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Entanglement HELP

  1. Oct 17, 2008 #1
    Entanglement HELP!!!

    I can't find a decent, heuristic explination for entanglement anywhere. Wikipedia is both pedantic and pretentious on the subject.
    Can someone on this message board with a good, solid understanding of entanglement please give a heuristic, non-mathematical explination? I know it has to do with HTZ, whic is a special experiment, but the only source I could find (pdf on the internet) was all but incomprehensible.
  2. jcsd
  3. Oct 17, 2008 #2
    Re: Entanglement HELP!!!

    I'll explain it as best I can with precision hand-waving.

    We're talking about states. A state is a generic term for something we can measure. Position, energy, momentum, spin... even macroscopic things, like color or intelligence. Even though we don't see quantum effects, we can still pretend, because it makes it more amusing for me. In this hand-waving example, we're going to use dodgeballs. Dodgeballs come in two classic colors: blue and red.

    We take one ball. The classical states it can be in are |Blue> and |Red>. Whenever we look at it, its color is one of those colors. But when we aren't looking at it, it can do cool quantum mechanical things. I can be in a superposition of states. That is, it can be in any state "A |Blue> + B |Red>" where A and B are (complex) numbers. When we look at the ball, though, that complex state reduces to a classical one, and we see either a |Blue> ball or a |Red> ball (governed by the squares of the lengths of A and B in the quantum state).

    So a ball in a superposition of states acts like a probabilistic ball. As soon as we look at it, it becomes |Blue> or |Red>. That's really not the amazing part. The coolness comes in when we have two or more balls.

    Are looking at two balls, each ball can either be |Blue> or |Red>. There are four possible classical states: |Blue-Blue>, |Blue-Red>, |Red-Blue>, and |Red-Red>. When we look at the balls, we always find the pair in one of these states. But when we're not looking at them, they can be in funny superposition states. One interesting state is called the Bell state: [tex]1 / \sqrt{2}[/tex](|Blue-Blue> + |Red-Red>).

    Take a pair of balls in the Bell state. When we look at them, the state of the system collapses (with equal probability) to either |Blue-Blue> or |Red-Red>. The balls are always the same color, but which color is chosen randomly. If these two balls are put into the Bell state, and then taken to opposite ends of the playground without looking at them, we don't know what color either is, but we know when we eventually get curious and look, the color of the ball on the other side of the playground will be the same.

    This is a big deal for classical physicists and the thing that drove a lot of scientists crazy in the 1920s while simultaneously providing them with a good source of research. The fate of the two dodgeballs is intertwined. You cannot treat them as two balls with a 50% chance of being Blue or Red, because their color is correlated. In a sense, you can't treat them as two balls; you must treat them as a single pair of balls.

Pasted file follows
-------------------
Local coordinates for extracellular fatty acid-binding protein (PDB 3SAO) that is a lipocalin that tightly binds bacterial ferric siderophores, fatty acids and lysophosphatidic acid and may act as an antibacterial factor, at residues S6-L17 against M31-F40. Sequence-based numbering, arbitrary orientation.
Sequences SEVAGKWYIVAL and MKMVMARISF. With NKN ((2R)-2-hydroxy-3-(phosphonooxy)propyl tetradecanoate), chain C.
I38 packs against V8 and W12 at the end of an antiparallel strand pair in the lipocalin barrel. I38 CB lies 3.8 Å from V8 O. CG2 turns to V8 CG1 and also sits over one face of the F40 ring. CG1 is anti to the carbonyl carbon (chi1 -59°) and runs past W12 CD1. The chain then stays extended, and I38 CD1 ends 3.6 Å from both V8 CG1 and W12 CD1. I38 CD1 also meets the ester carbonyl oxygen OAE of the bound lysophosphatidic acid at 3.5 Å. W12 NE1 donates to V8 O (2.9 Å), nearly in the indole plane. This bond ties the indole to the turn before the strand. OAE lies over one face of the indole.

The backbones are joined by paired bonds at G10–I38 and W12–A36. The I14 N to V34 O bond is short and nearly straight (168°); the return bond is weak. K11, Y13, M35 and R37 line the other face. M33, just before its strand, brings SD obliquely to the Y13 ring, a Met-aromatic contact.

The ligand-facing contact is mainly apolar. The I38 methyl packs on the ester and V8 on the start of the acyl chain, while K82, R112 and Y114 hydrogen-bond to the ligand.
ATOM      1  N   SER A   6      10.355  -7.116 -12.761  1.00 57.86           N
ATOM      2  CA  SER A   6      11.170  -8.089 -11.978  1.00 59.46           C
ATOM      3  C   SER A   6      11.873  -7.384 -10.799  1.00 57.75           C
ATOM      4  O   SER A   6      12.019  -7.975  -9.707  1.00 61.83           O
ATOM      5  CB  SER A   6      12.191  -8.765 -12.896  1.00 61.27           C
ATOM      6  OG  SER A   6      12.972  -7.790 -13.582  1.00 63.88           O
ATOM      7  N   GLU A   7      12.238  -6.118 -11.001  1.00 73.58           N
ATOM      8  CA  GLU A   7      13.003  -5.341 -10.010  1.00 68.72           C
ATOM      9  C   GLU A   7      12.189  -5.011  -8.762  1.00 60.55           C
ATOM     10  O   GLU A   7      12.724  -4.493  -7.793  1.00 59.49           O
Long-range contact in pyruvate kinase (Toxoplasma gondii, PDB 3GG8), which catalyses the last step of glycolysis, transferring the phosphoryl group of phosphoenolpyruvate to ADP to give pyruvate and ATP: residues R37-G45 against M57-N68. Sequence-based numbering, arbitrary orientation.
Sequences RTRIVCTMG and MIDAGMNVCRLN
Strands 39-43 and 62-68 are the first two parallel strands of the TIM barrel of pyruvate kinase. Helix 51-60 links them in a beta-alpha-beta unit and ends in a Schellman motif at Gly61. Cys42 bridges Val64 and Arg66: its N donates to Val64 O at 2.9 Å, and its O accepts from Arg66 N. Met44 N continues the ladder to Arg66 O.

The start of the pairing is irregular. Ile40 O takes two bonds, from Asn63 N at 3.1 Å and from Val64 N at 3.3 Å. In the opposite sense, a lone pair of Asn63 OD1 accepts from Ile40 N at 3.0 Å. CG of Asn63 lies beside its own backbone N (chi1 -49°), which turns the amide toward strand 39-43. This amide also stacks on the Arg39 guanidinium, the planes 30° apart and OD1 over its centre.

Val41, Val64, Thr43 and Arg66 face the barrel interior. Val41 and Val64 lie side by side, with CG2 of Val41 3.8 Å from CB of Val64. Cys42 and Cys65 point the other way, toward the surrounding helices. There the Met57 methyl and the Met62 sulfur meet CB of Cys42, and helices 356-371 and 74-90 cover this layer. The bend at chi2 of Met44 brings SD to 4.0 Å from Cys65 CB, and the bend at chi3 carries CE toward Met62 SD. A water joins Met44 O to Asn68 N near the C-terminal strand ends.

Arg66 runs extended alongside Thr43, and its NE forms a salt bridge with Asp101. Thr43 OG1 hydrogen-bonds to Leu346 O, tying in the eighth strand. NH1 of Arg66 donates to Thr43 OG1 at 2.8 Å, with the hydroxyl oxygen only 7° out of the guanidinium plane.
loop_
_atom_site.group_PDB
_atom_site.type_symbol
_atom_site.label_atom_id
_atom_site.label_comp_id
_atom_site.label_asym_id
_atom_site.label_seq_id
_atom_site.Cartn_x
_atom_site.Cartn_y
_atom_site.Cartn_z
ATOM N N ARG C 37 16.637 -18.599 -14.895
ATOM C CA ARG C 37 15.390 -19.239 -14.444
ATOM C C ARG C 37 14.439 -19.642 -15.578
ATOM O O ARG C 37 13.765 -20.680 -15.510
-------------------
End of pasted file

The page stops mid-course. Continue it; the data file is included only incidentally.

Einstein and friends really badly wanted to show that quantum mechanics *could* treat the balls as a having their own individual identities, but later John Bell came up with an experiment that disproved this (the details of which I don't know and won't explain here).

    But I hope that gives you at least a little idea what the heck people are talking about!
  4. Oct 17, 2008 #3
    Re: Entanglement HELP!!!

    Entanglement is like knowing that [tex]a\oplus b=0[/tex], but (1) you can at best make a statistical guess about a and b and (2) knowing either reveals what the other is.
  5. Oct 25, 2008 #4
    Re: Entanglement HELP!!!

    This is what I always understood entanglement to mean... and this is exactly why I don't get it.

    How do we know the state isn't already determined? Is that something we discovered by adding further polarisers to the experiment?

    I wish there was a garden shed way of witnessing this proof.
  6. Oct 25, 2008 #5


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    Re: Entanglement HELP!!!

    To understand why the result is not predetermined, you need to look at Bell's Theorem. Unfortunately, there is math to follow - which is easy - but that is the proof.

    I have a very simple proof of Bell's Theorem on the following page:

    Bell's Theorem with Easy Math

    The upshot is that Bell discovered that predetermination involves an implied assumption, and that assumption is incompatible with the predictions of Quantum Mechanics. If there is predetermination, then the choice of measurement setting should not affect the results. On the other hand, the results DO appear to be affected by the subsequent choice of measurement settings. Therefore, the results are NOT predetermined.
  7. Oct 25, 2008 #6
    Re: Entanglement HELP!!!

    That's because there isn't one.

    Again, there isn't, afaik, a qualitative, non-mathematical description of what quantum entanglement is in the physical world that, presumably, underlies experimental instrumental behavior.

    Many have tried in vain to understand quantum entanglement in the way that you would like to, however, the quantum theory itself seems to say that such an understanding is impossible.